Rupert Pupkin Speaks: Underrated '75 - John D'Amico ""

Friday, May 29, 2015

Underrated '75 - John D'Amico

John D'Amico is a New York City based filmmaker and theorist who
writes for SmugFilm.com and ShotContext.blogspot.com. On Twitter @jodamico1.
He did a list of underrated Action/adventure films and westerns for my previous series which you should have a peek at:
http://www.rupertpupkinspeaks.com/2014/07/underrated-actionadventure-john-d.html

http://www.rupertpupkinspeaks.com/2014/03/underrated-westerns-john-damico.html
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AFONYA (1975; George Daneliya)
Piercingly funny and disarmingly emotional little character study about a drunken slacker trying to make it through Soviet society. There was a lot of great Soviet cinema around this time (Sergei Bondarchuk’s massive WW2 epic They Fought for Their Land is another ’75 highlight), but this is the one I think the majority of western viewers will most readily latch onto. It’s got the spirit of Mark Twain, a gutsy and sloppy iconoclasticism that, while not always admirable, is always very funny.

GIVE ‘EM HELL, HARRY! (1975; Steve Binder/ Peter H. Hunt)
100 minutes of Harry Truman isn’t for everyone, but if it is, you’ll love this. The always underused James Whitmore (probably best remembered for Them! and Shawshank) really gets to stretch his legs here as a fiery Truman looking over his life and times. It gave Whitmore his second Oscar nomination, the only time anyone has ever received one for a one-man show.

FOUR OF THE APOCALYPSE (1975; Lucio Fulci)
Lucio Fulci, better known for his splatter-fests like The Beyond and Zombi, surprises us with a deeply sensitive taken on Bret Harte’s stories “The Luck of the Roaring Fire” and “The Outcasts of Poker Flats.” I’m not gonna lie to y’all, the movie is saddled with just plain the WORST soundtrack I’ve ever heard and it’s a little uneven overall, but the whole shebang is worth it for the 20 minutes or so spent in an all-male mining camp in winter (the “Roaring Fire” story). It’s a delicate and beautiful sequence, the spirit of McCabe and Mrs. Miller crossed with Fulci’s unerring eye for vast lonely settings.

FRENCH CONNECTION II (1975; John Frankenheimer)
Like everyone else, I adore the ’71 original, but for my money this underrated sequel is in every way the superior film. Hackman is an absolute powerhouse here, cursing and blustering his way through France until slamming headlong into addiction, culminating in a grueling comedown sequence that could almost be its own short film. I miss Roy Scheider (I ALWAYS miss Roy Scheider), but his replacement Bernard Fresson more than holds his own as a cop just as ruthless as Popeye Doyle. It manages to fit neatly into both the brash run-and-gun American crime tradition and the more quiet observational French style. Regarded as mediocre at the time, an oversight more forgivable when you remember that’75 was arguably the single greatest year for Hollywood filmmaking.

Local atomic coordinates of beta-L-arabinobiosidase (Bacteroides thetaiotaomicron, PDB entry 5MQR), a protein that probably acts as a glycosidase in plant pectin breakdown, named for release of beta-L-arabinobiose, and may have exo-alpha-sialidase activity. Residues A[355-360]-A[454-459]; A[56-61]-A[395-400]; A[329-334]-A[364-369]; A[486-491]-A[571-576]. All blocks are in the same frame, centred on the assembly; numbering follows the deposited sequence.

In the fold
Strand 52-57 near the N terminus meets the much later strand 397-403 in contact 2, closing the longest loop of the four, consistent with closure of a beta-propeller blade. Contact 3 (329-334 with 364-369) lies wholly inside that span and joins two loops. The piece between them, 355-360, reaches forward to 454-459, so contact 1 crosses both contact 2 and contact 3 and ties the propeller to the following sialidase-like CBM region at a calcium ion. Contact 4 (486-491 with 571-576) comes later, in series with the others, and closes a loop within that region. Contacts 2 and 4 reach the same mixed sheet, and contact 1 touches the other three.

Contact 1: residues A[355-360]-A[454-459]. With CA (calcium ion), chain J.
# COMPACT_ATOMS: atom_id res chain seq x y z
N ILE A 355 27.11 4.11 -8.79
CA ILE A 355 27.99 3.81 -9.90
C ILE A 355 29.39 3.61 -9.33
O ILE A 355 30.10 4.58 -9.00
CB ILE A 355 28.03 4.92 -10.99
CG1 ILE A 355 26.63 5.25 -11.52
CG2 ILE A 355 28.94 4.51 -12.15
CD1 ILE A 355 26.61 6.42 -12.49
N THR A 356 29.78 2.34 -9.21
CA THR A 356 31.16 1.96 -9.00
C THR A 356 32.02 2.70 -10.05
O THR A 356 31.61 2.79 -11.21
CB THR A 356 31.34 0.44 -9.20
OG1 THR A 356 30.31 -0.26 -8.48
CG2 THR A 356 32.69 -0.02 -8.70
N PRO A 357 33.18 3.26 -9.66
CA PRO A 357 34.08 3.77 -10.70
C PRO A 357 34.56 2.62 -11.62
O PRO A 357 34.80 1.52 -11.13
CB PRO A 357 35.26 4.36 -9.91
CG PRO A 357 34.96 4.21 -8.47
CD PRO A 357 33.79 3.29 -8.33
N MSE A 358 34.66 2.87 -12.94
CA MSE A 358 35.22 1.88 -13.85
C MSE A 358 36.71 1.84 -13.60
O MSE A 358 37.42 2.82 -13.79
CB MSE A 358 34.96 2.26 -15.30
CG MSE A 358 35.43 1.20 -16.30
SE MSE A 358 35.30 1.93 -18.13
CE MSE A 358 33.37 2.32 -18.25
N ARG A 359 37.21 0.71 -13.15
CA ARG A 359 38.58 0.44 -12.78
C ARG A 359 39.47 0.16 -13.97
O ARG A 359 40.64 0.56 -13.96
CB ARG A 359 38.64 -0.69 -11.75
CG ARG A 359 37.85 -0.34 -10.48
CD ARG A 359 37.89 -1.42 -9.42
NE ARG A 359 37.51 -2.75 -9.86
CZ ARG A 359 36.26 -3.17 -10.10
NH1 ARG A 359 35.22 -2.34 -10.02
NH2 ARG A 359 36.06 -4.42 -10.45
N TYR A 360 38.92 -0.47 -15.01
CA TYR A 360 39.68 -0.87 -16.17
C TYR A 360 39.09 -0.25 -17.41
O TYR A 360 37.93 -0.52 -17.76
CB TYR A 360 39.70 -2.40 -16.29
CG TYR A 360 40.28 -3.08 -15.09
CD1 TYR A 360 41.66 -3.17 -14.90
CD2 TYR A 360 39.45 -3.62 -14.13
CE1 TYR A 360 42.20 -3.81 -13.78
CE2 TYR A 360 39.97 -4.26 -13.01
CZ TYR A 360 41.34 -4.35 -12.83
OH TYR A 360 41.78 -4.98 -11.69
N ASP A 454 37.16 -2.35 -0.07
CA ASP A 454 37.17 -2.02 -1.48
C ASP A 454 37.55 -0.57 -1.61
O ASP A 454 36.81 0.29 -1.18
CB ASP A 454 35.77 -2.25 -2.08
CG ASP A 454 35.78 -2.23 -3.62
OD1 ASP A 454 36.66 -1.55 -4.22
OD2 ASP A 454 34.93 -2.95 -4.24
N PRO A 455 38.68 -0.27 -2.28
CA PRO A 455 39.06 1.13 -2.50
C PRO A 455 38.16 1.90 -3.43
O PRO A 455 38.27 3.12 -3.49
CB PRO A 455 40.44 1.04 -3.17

FOOTPRINTS ON THE MOON (1975; Luigi Bazzone)
Eerie, elegant mystery about a woman who can’t remember the last three days. Haunting music, a strong performance by Florinda Bolkan (one of the strongest in the entire giallo genre), and tremendous cinematography by, of all people, Apocalypse Now’s Vittorio Storaro, make this a very rewarding watch.

LITTLE GIRL OF HANOI (1975; Hai Ninh)
Out-and-out North Vietnamese propaganda from 1975, it's very much the equivalent of those “plucky optimism” style of British and American flag-wavers during WW2. It’s always an enlightening thing to watch propaganda from a culture you’re not connected to, it helps you see it in your own cinema. This is the story of a little girl wandering the Vietnamese countryside when her whole family is killed in a B-52 strike. It’s predictably devastating at times (the footage of real bombed-out cities is harrowing) but what’s most striking about Little Girl of Hanoi is how light at touch it has at times. There’s a real humanity under it. It focuses on domesticity and day-to-day life under wartime, and there are even some sympathetic American characters in it. Absolutely indispensable if you’re interested in the era or in propaganda filmmaking, and a fine little movie even if you aren’t.

MANDINGO (1975; Richard Fleischer)
Famously loathed and often accused of virulent racism, but I think this is a genuinely good, intelligent, and cynical deconstruction of the antebellum south. The always controversial Ricahrd Fleischer is in his element systematiccaly and gruesomely blowing up the plantation myth and taking apart every notion of civility and honor among the "gentlemen" and "belles."

MILESTONES (1975; John Douglas)
From the other side of the Vietnam conflict as Little Girl of Hanoi, Robert Kramer’s seminal slice-of-life about the end of the war years across America is sprawling and heartfelt, a memorably beautiful and delicate work. It’s quietly experimental and massively ambitious, though it’s only ever composed of intimate moments.

MUNA MOTO (1975; Jean-Pierre Dikongue-Pipa)
Romeo and Juliet relocated to rural Cameroon. Full of powerful scenes - one sequence involving a pair of children’s shoes will break your heart - and rich black and white photography. The ending musical theme is one of my favorites in all of film.

RAPE (1975; Joann Elam)
Unrelentingly powerful documentary, we are a fly on the wall listening to rape victims discuss what happened to them and the way our culture lets them down and enables such inhumanity. Joann Elam keeps things moving with brisk editing, powerful b-roll, and strong MTV-ish title cards highlighting key points. This should be shown in schools... and to Congress.
Can be seen on YouTube here:
https://www.youtube.com/watch?v=bYqiJekpkoE

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